Leading and growing people/teams is a massively rewarding experience. It is also a challenge that places a large cognitive load on those leading teams. Why? Because leading people and teams is a complex (as opposed to just complicated) challenge because of the variance involved. Pick any given day and 7 different colleagues could have 7 different crises in their personal lives and they need to bring that into their professional lives. Whether they like it or not.
Operating in complex environments requires adaptability, flexibility and responsiveness. Subject matter “experts” are doomed to fail due to the rate of change, for a snapshot of what that can look like take a look at how much change the team I lead at Carsguide/Autotrader needed to respond to in less than 12 months in building out a new brand.
To build responsiveness into a team you need the right people and from my observations being in effective teams and then building and leading teams there are three areas to focus on;
1. Technical capability
3. Behavioural maturity or EQ
Let’s break those areas down.
Technical capability is a deliberate choice of words — I didn’t use “expertise” or refer to subject matter “experts”. As per above, the rate of change in digital can quickly make experts obsolete as technology moves to new form factors and with different underpinnings. What doesn’t change between technology or even frameworks however are principles. The principles of clean, scalable and maintainable code co-exist across almost anything being built. What this means is as you build out a team, focus on engineers and product folk who understand how things are made, how they should be made and the trade-offs that can and should be made. Don’t hire for strong expertise in framework xyz — you’ll find that business strategy and the digital landscape and quickly make that person an expensive luxury.
Process (which can sound like a dirty word in tech), or more fashionably “flow” can make or break your team. Roadblocks, context switching, handoffs and re-work all reduce flow. Importantly it’s fundamental to understand what good flow is — because it isn’t throughput, it’s actually the cadence of validated outcomes being shipped which is an important concept to grasp. Each team builds up frustrations, has blockers and very likely could go much faster and with better flow if they could just adjust for the impediments. Retro’s are a fantastic and much under-utilised tool when it comes to understanding what’s impeding flow. Spend time reflecting and spend time optimising/experimenting how to increase flow — outcomes shipped is how the non-product and engineering folks measure the efficacy of the team.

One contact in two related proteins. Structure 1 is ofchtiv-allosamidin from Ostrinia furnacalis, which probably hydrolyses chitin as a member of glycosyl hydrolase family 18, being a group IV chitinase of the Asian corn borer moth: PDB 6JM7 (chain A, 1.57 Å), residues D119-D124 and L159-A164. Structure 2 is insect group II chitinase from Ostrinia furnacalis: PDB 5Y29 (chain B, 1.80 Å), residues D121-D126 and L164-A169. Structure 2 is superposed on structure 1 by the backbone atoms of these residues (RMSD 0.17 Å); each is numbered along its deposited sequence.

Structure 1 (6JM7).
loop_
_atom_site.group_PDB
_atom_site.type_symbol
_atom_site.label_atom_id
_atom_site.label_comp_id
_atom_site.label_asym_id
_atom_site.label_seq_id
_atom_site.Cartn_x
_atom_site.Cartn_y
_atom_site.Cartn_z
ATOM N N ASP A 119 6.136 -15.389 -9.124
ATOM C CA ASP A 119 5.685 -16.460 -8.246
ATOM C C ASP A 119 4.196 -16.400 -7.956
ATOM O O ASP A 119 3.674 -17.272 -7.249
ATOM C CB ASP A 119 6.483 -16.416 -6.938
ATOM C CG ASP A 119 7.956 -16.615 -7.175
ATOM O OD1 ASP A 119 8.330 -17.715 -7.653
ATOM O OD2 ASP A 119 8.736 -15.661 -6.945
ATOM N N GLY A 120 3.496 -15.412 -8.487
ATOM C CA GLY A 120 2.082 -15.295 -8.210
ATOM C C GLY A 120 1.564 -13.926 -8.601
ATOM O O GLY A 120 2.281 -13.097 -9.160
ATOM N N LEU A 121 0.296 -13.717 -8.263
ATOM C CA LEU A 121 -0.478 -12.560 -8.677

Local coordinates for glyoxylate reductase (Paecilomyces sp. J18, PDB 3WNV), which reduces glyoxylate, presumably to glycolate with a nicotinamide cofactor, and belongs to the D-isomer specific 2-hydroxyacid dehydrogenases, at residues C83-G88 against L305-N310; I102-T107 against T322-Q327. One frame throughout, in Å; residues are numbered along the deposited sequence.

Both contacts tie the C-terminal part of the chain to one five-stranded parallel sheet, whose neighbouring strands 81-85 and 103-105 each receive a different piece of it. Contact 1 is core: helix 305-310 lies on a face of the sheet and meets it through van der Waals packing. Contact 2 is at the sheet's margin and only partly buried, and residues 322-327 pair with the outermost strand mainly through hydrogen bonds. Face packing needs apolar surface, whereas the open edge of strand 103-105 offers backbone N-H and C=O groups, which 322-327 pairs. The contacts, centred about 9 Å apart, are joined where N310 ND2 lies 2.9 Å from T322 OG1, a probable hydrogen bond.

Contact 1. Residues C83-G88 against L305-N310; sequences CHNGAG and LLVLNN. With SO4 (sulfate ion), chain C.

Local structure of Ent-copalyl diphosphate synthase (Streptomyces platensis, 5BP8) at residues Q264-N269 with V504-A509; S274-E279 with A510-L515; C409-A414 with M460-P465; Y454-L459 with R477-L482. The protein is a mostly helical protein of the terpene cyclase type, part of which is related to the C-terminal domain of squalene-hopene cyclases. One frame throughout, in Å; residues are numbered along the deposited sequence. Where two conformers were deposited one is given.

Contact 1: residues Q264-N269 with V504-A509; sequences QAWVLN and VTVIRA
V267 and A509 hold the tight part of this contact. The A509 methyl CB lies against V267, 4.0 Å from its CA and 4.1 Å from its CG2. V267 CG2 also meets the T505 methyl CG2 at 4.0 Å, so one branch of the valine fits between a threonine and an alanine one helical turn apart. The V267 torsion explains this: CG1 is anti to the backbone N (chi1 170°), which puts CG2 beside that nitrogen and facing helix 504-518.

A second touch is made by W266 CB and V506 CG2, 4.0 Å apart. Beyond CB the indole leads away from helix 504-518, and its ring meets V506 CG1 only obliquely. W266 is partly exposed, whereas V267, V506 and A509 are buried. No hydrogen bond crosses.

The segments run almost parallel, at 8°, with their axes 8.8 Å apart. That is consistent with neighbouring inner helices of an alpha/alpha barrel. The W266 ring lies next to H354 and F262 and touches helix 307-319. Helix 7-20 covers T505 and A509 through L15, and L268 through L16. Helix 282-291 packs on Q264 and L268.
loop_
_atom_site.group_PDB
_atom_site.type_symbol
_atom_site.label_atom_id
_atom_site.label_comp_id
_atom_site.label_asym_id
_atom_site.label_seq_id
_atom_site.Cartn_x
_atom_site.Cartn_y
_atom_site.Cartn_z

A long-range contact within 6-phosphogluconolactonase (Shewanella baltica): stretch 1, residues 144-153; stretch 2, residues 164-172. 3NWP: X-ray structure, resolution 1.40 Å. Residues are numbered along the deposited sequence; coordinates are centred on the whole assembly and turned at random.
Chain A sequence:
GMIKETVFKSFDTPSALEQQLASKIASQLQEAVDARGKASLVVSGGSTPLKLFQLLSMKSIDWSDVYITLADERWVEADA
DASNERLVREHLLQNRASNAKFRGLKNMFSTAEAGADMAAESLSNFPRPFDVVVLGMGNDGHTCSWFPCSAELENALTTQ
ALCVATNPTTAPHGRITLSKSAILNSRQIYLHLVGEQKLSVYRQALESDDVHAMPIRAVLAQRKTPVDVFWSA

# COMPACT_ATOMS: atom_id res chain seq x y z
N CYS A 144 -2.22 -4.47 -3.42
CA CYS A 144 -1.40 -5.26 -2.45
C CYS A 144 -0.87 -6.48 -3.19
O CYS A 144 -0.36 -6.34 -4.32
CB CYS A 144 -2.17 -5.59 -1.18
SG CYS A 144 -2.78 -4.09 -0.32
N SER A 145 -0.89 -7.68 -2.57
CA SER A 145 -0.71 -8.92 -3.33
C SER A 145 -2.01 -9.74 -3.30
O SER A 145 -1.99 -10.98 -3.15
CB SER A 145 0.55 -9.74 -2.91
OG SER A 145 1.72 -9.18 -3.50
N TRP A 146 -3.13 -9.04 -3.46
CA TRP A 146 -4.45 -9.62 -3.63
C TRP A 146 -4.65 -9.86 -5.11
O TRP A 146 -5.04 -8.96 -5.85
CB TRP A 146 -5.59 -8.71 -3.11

This is often referred to as “soft-skills”, the ones that often open doors for engineering folk to be not just engineering folk and the ones that can accelerate careers. An inability to communicate with colleagues is a sure-fire way to stall your career. Couple that with a lack of self-awareness and you lose the ability completely to adopt a growth mindset, which really is just a millennial term for working on your weaknesses and smoothing out the edges. Some excellent tools to help you and your teams understand their communication style include a vanilla DISC profile survey or for something more robust and with other personality tests (including “The Big 5” and the “Jungian Type Indicator”) try out WorkStyle which visualises really well just how compatible your team is and the personality traits and differences you either need to build or hire for.
If you’re successful in hiring, coaching, mentoring and building out technical capability, flow and EQ you have the basics of an effective team. Don’t forget to reflect, recalibrate and reassess often however. Just because someone does or doesn’t have one of these three traits doesn’t imply the same exists in the future. Look introspectively, be self-aware and ensure you are preaching growth mindset on the back of objective information and you’ll find success in complex environments.